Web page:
The alien assassin turned intergalactic superhero Gamora is believed to be the deadliest woman in the Marvel Universe. Those who have fought beside or against her, and were lucky enough to tell the tale, testify that she has more than earned that reputation. It’s a good thing, then, that she broke away from her adoptive father Thanos and decided to use her superhuman combat skills and physical abilities to fight on the side of good.
What led to that decision, though? What caused the sole surviving Zen Whoberi to turn away from the man who raised her and turned her into a living weapon capable of wreaking vengeance on the marauding empire that wiped out her people?
Those are two of the questions Nicole Perlman and artist Marco Checchetto will answer this December when they kick off their ongoing “Gamora” series, which flashes back to a pivotal point in the adolescence of their titular character. We spoke with Perlman about the time period she’s exploring, her take on Gamora and Thanos’ relationship, and the joy and freedom that comes from telling a grand scale sci-fi story via the medium of comics.
CBR: It looks like for the initial story in “Gamora” you’re winding back the clock and looking at your protagonist’s early years. What time period are you covering? What made you want to delve into Gamora’s past?
Nicole Perlman: I’m interested in pivot points in characters’ lives, those moments where they redefine who they are, and what matters most to them. I’d always wondered what the pivot point was in Gamora’s adolescence, when she made the decision to turn away from Thanos and toward being someone who defends lives instead of taking them. She had such a traumatic upbringing, not just from Thanos’s hand, but also the survivor’s guilt of being the only one to survive the Zen Whoberi genocide. She had every reason to grow into a force of darkness rather than a force for good. So I was drawn to creating a story that detailed what that catalyst was in her life, that helped her transcend her past and take the first step toward being an eventual Guardian of the Galaxy.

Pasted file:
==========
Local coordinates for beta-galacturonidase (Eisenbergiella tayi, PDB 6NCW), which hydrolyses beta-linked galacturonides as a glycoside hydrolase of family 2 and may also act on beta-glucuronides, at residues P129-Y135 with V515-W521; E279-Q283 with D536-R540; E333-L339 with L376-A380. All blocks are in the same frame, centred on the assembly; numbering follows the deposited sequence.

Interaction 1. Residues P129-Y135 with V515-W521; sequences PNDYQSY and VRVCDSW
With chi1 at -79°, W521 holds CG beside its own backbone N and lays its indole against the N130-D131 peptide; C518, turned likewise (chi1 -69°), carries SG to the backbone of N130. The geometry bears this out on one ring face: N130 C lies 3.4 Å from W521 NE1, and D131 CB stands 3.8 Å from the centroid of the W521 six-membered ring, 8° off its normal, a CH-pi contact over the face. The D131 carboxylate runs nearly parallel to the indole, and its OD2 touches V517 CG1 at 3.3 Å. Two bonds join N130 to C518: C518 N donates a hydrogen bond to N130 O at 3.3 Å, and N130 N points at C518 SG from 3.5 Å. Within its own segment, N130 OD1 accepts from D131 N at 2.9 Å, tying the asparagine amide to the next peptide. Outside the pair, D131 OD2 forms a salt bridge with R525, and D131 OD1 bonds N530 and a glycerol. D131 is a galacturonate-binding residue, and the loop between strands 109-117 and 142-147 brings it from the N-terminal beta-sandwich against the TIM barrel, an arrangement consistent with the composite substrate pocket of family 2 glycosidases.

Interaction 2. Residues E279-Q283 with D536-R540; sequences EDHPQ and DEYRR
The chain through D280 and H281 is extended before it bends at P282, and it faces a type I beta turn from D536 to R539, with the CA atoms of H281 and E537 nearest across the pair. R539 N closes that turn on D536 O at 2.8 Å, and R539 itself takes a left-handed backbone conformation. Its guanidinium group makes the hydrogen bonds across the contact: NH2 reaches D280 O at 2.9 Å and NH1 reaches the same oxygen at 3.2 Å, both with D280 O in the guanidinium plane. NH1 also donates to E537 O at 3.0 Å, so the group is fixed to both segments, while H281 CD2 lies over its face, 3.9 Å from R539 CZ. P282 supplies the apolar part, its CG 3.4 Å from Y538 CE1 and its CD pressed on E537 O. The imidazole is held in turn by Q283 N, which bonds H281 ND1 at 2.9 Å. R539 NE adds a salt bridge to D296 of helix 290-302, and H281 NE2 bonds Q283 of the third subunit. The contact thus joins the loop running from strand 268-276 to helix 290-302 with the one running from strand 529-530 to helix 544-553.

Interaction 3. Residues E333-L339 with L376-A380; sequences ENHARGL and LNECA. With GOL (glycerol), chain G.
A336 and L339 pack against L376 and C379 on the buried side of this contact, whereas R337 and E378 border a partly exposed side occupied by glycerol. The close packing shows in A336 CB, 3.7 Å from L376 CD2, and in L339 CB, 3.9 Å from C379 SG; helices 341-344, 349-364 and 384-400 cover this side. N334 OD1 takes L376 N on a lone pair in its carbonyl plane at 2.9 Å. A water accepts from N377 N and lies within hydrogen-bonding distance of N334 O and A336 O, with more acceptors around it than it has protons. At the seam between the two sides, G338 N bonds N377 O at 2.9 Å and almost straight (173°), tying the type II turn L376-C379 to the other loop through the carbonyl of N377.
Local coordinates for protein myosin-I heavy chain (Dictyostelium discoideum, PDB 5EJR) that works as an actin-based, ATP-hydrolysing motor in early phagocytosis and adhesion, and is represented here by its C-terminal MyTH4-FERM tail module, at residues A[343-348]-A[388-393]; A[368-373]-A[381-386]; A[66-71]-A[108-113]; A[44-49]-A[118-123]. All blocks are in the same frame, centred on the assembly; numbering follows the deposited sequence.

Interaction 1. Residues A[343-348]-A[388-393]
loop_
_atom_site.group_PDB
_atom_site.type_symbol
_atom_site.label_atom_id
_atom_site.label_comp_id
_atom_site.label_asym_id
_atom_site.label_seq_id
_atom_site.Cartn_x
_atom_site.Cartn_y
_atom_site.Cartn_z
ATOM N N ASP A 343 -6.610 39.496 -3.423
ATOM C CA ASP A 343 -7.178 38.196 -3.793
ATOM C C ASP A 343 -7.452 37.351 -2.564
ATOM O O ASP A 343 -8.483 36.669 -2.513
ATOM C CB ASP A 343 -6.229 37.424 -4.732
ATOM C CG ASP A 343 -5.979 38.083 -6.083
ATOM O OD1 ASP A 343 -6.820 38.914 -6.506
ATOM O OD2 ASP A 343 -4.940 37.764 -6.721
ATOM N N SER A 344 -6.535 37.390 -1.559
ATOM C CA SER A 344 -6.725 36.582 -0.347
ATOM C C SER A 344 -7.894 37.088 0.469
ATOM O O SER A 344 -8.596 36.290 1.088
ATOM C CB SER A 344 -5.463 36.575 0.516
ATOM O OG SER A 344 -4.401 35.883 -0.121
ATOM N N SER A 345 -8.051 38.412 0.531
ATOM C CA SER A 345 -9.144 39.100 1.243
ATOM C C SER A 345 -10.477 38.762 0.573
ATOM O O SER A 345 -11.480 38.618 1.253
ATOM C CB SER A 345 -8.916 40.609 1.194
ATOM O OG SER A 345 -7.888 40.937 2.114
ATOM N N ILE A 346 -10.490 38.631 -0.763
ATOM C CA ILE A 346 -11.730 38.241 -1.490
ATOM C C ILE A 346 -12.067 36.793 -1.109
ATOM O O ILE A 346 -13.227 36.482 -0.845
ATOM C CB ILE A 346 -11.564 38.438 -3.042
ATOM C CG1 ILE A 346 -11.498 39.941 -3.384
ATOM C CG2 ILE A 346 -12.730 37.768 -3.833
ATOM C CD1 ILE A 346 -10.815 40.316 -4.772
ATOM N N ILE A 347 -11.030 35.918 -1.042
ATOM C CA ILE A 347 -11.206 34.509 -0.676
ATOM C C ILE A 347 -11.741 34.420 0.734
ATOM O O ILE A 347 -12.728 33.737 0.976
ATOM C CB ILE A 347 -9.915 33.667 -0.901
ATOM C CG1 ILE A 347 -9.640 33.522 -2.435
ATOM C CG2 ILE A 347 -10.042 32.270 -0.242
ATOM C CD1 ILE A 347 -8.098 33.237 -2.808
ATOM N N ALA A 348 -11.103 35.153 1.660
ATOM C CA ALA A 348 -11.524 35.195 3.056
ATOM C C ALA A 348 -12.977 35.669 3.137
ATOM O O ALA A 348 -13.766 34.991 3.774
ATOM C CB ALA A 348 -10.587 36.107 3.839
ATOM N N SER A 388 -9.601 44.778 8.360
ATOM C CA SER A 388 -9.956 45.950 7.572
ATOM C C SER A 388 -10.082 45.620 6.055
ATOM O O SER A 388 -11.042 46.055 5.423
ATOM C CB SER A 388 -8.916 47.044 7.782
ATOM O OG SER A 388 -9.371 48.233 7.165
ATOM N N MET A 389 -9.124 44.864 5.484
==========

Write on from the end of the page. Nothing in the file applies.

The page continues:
Who is your title character when “Gamora” #1 begins? What’s the sort of ‘inciting incident’ that sets this story in motion?
Gamora is on the brink of adulthood – an eighteen-year-old whose entire worldview has been molded by Thanos, the only father figure she has ever known. Gamora is already in peak form as a cold-blooded assassin, but is still in some ways a typical teenager, fighting with her sister, rebellious and snarky to her father. She carries the burden of her anger without the tools to handle it yet; she is fixated on the idea of vengeance upon the Badoon who killed her family. One of the themes of the series is that blind rage makes people easier to manipulate – and it is something we see Thanos use to his advantage with Gamora.
The inciting incident is Thanos’s birthday gift to her: the chance for Gamora to finally reap her vengeance by assassinating every living member of the Badoon royal family, who have gathered together for an inauguration on Moord. Of course, Thanos always has his own agenda.
What’s your sense of Gamora and Thanos’ relationship? Ultimately, what do you think they meant to each other?
I’ve been interested in Thanos and Gamora’s relationship since the early days of developing the “Guardians of the Galaxy” screenplay. There is a 1992 Marvel Holiday special that shows Thanos giving a five-year-old Gamora a doll that she treasures, and it reveals a softer side of their relationship. At the same time, this is the same father figure who physically and psychologically tortured Gamora and Nebula into becoming his personal assassins. Showing the emotional complexity of dysfunctional families – where both teenaged Gamora and Nebula both hate Thanos, but still crave his approval – seemed like the right place to open the series.
So Thanos and Nebula both play roles in this story. Who are some of the other supporting characters Gamora will encounter in the arc?
Yes, Thanos and Nebula will both make appearances, as well as others. I’m also introducing several new characters, including an illegitimate half-Badoon Princess named L’Wit, and a bounty hunter/recovering addict named Klaxon.